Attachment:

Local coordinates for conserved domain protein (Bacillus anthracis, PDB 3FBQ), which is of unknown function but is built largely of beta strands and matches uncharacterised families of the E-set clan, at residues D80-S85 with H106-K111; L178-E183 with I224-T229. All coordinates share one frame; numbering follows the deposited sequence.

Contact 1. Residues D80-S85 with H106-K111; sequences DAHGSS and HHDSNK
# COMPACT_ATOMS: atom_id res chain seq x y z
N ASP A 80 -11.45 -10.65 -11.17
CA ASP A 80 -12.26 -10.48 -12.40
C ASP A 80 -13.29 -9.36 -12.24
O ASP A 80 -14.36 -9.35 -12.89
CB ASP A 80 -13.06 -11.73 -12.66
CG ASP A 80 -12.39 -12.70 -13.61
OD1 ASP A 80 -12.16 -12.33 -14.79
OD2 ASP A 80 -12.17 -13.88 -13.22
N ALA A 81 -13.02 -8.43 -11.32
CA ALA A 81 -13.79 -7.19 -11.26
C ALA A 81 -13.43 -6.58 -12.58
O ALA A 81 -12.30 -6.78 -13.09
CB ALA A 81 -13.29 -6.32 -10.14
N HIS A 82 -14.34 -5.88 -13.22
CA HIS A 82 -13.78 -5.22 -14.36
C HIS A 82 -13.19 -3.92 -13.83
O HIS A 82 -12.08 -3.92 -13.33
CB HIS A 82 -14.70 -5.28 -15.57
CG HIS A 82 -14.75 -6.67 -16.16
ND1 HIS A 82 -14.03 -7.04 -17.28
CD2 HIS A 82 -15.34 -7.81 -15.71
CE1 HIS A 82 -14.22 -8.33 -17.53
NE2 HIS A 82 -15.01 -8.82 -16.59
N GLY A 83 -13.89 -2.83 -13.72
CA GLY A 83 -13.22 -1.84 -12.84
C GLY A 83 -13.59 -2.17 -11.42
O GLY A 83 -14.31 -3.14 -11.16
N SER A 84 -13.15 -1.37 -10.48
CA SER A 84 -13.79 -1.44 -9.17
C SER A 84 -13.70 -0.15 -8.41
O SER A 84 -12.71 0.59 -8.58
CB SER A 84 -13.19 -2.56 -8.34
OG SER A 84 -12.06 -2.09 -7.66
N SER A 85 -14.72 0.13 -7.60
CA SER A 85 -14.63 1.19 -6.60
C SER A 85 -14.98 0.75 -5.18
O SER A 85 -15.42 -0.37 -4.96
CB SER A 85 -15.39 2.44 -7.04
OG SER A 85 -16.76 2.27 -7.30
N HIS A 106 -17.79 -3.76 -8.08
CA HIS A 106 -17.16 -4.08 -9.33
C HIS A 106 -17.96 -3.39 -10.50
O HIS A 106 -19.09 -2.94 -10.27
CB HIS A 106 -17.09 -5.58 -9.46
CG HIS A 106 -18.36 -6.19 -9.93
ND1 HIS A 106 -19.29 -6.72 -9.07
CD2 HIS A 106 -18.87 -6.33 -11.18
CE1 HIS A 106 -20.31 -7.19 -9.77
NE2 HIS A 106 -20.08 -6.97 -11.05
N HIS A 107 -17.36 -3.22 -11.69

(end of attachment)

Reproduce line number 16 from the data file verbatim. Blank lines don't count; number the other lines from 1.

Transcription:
CB ALA A 81 -13.29 -6.32 -10.14